J and I loaded up 1 MDF panel (4 x 8), 3 ten foot 4 x 4 pine boards, 3 ten foot 1 x 3 pine boards, and 1 ten foot .5 x 1 pine board, plus various pieces of hardware, our drill, drill bits and a hammer. It was especially fun loading all of that in the truck with the four bales of shavings already in there. Once it was tied down so the MDF panel could not kite away on us, we headed for a friend's house to use their garage for the day. The husband of the house, M, was like a kid in a candy store being able to work on a project. (He was so cute.)
Babe from the interwebs.
Making the first cuts on the bull.
M did all of the jigsaw work, while J and I held the wood. He did a great job with the jigsaw.
The hind end and a pointy tail.
We changed the horns to curving upwards, to hold the ball just above them.
The entire bull. Booyah.
Building the stands for the bull to hang on
The tallest post is set right behind the bull's shoulder and we used 24" legs for that post to give it enough stability.
We used the 4x4 posts for the stand and the 1 x 3's for the legs.
The post on the far left is the structure to hold the ball. I have a plastic bowl I will attach to the top of the post after painting the structure. The post above the shoulder is for the ring and the quintain. We used deck strapping which was attached to the 4x4 post and then drilled holes through the MDF panel. We attached the bull to the posts with carriage bolts and wing nuts, to facilitate ease of movement. We can take the bull off of the posts and move them all separately, other wise it will be both heavy and bulky.
Back home in the basement awaiting paint.
We are still needing two brackets to attach the front pole to the horn, and the bottom of the back post to the lower back leg. The green bowl in sitting in place, but I think we need to jigsaw it so it's more shallow than that (it will hold the ball better) and then attach it. We need to purchase rings (I'm thinking Babies R Us) to hang on the L-bracket attached to the wood. When standing in front of the bull and approaching on the right side, all three targets are pretty much lined up, but have enough distance between them to be able to safe negotiate all three options.
Once we had the parts done that we could finish in the garage, we loaded up the bull and stands. (Thanks M for all of your hard work and input. Thanks A for the pizza at lunch time, since we were about to expire.) Then we went to the hardware store to get a garoucha pole (they were all warped) and the last of the brackets. They didn't have the brackets we needed, so we will have to try the more female friendly store.
The drive home.
The weather this weekend was two fold. We had a storm come in on Friday night and dump any where from a skiff of snow in some places and up to 10" in others. We got about 7" at the house and about 5" at the barn. It got a bit warm and the roads were running with slush and water. Then the second storm came in and the temps dropped in fifteen minutes. Everything that was wet was suddenly frozen and the visibility dropped to 50'. The snow was coming in sideways. We would have stayed home, but we had to drive out and check on Ashke, plus picking up the boy from his day of skiing.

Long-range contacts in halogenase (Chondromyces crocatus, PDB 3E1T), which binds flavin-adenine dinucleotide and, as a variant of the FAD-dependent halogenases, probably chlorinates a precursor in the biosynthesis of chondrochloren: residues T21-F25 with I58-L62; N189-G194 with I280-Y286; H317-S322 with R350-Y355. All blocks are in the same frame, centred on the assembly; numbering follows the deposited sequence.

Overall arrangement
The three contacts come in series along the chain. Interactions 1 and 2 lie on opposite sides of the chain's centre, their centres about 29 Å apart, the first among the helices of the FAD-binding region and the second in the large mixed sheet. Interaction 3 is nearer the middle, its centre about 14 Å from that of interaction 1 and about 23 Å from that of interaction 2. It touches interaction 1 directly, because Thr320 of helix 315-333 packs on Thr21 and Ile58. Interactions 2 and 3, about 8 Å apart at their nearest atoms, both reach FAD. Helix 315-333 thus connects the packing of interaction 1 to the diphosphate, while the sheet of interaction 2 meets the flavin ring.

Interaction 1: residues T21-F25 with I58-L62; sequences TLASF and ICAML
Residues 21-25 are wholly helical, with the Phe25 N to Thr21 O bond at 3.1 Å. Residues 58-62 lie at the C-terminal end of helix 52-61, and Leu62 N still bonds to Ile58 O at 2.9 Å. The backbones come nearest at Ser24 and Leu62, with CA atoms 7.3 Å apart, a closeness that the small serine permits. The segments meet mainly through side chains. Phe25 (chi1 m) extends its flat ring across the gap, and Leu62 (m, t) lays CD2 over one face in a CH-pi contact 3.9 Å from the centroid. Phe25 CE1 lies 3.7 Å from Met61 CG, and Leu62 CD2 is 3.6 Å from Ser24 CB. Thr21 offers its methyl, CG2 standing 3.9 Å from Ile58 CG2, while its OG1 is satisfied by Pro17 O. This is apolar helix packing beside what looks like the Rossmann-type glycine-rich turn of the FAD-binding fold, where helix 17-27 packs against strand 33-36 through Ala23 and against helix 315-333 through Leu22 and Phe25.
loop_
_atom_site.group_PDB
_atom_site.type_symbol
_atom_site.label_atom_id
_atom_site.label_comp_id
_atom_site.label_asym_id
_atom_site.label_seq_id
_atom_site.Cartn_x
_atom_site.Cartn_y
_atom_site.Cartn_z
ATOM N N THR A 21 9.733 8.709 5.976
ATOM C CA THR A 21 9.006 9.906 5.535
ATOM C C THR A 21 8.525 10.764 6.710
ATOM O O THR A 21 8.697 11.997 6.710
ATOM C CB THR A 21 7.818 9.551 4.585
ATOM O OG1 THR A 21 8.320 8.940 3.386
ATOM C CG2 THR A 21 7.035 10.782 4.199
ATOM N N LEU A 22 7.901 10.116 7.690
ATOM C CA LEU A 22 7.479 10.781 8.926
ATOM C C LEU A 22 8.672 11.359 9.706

The drive out was bad but the drive home was worse. We got to the barn about twenty minutes later than would have been normal. Ashke was in his mid-weight blanket, but had obviously been out in the snow since there was two inches of snow sitting on the top of the blanket. The blanket was wet and Ashke was too. He was wet from his head through his shoulder (the mid-weight blanket doesn't fit as well through the shoulder) and I was afraid the mid-weight would not be warm enough with the cold snap that we were expecting. I swapped it out with the heavy-weight blanket, which fits much better. J and I unloaded the shavings and picked out his stall. Then we went to get T. He was thirty minutes late. In that hour, the traffic situation became completely crap. It took us two hours to make a twenty minute drive. Thankfully, we were in the truck.
We woke up Sunday morning to about eight more inches of snow. Every thing under that snow is icy and very slick. Instead of doing something fun, I cleaned the house. Then J and I braved the roads and the snow to go out and feed Ashke. He was warm and dry. It was obvious he had spent the night inside, since there were several piles in his stall (he almost always goes outside to poop) and the shavings were very wet. I cleaned out the mess and we gave him another bale of shavings. It's supposed to be close to zero tonight and I wanted him comfortable.
Tomorrow, we ride and I get to play with my garoucha pole. T, lucky dog, gets to sleep in.